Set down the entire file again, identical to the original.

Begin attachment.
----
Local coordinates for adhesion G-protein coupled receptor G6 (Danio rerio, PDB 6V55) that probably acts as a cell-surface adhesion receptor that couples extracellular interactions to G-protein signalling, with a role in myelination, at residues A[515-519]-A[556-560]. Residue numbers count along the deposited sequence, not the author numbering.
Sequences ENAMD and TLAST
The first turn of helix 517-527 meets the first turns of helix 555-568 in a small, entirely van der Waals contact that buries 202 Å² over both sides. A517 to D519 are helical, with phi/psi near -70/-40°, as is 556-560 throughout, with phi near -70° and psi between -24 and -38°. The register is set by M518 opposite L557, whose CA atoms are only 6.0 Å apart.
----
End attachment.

Local coordinates for adhesion G-protein coupled receptor G6 (Danio rerio, PDB 6V55) that probably acts as a cell-surface adhesion receptor that couples extracellular interactions to G-protein signalling, with a role in myelination, at residues A[515-519]-A[556-560]. Residue numbers count along the deposited sequence, not the author numbering.
Sequences ENAMD and TLAST
The first turn of helix 517-527 meets the first turns of helix 555-568 in a small, entirely van der Waals contact that buries 202 Å² over both sides. A517 to D519 are helical, with phi/psi near -70/-40°, as is 556-560 throughout, with phi near -70° and psi between -24 and -38°. The register is set by M518 opposite L557, whose CA atoms are only 6.0 Å apart.